Sustainable construction is a strategic development that works to minimize the environmental impact of construction projects and rallies projects that support local communities and employees.
Construction and buildings are responsible for 39% of carbon emissions globally. This statistic puts the industry in the spotlight and reveals the unsustainable nature of organizations operating in this sector.
With other industries clamping down on their emission levels – a move that’s backed by governments and regulatory bodies across the globe – it’s important the construction industry follows suit. With this in mind, a report by the World Green Building Council set a goal to have every building in the world achieve net zero carbon emissions by 2050.
These are lofty ambitions, and begs the question: What can those in the construction industry change to make sure they meet these targets?
In this Green Business Bureau article we present 6 key developments to help you establish a sustainable construction strategy. These developments focus on the most pressing sustainability challenges the industry faces, that is, carbon footprint reduction and the ethical sourcing of materials.
Yet, we ask you to keep in mind that sustainable construction is by no means limited to the initiatives presented in this article. Sustainability is complex. It’s important you note other factors such as habitat destruction, resource exploitation, pollution and waste, community engagement, and economic prosperity when developing an effective sustainability program. Green Business Certification with the Green Business Bureau platform will help you here..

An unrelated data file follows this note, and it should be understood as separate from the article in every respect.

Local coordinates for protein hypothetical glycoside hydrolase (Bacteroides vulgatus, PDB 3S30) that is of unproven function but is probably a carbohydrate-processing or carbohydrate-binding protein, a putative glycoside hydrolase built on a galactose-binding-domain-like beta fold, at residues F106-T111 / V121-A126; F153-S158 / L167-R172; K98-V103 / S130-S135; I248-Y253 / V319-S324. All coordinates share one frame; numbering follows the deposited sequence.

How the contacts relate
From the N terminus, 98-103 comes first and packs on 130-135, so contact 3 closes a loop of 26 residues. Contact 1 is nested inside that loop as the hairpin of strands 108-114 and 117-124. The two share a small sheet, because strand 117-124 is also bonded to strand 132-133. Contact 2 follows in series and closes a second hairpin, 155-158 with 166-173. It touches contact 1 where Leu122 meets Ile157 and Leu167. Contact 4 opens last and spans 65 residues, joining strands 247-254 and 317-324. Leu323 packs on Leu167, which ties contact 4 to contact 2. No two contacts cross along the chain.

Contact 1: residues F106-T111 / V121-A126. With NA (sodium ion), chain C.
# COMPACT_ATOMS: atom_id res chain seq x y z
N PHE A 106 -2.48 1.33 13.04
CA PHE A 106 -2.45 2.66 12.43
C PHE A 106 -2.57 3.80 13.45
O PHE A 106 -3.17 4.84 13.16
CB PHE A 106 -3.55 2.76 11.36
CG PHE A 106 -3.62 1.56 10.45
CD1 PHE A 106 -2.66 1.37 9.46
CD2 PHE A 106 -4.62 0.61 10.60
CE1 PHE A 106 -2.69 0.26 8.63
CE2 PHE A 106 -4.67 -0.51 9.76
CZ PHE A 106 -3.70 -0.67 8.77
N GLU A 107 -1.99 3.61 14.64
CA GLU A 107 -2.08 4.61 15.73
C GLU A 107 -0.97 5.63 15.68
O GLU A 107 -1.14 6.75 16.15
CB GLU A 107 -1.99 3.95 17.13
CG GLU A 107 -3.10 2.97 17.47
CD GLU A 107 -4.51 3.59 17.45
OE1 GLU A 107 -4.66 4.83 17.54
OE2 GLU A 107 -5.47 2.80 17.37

6 initiatives to kick-start your sustainable construction program
Below we give 6 initiatives to lay the foundation of your sustainable construction strategy. These initiatives will help you reduce business emissions and ethically source materials. From here, you can expand your sustainability strategy to address other aspects of your business that cause damage to the environmental and social systems within which they operate.
Reduce business emissions across your value chain
Adopting a more sustainable working method isn’t something that can be done overnight. Construction companies will have contracts with suppliers and clients that must be honored, meaning it’s important you adopt a progressive approach with long-term planning at its core.
Every process must be considered from start to finish, from the energy required for the groundwork to the finishing touches such as LED lights and smart meters. You must work with the contractors and developers involved to ensure emissions across your value chain (scope 3 emissions) are cut to a minimum. It must be noted that it’s hard to reduce scope 3 emissions as these will lie outside the control of your business. In these instances, you’ll want to invest in carbon offset projects to mitigate your impact with the aim of achieving net zero.
For more information on the above, refer to the following articles:
- GHG Protocol: Scope 3 Emissions Explained
- Carbon Offsets vs Carbon Credits: The 5 Rules of Carbon Offsetting.
- How To Buy Carbon Offsets: 6 Certified and Vetted Options.
For construction companies, the change will take time but it’s important to switch to suppliers that are already committed to sourcing sustainable building materials, redesigning processes and methods with sustainability in mind, and working to reduce their carbon footprint. Ideally, they will already operate on a carbon-neutral basis, but partnering with a company that’s pledged to use such materials and processes may be a more viable option for most.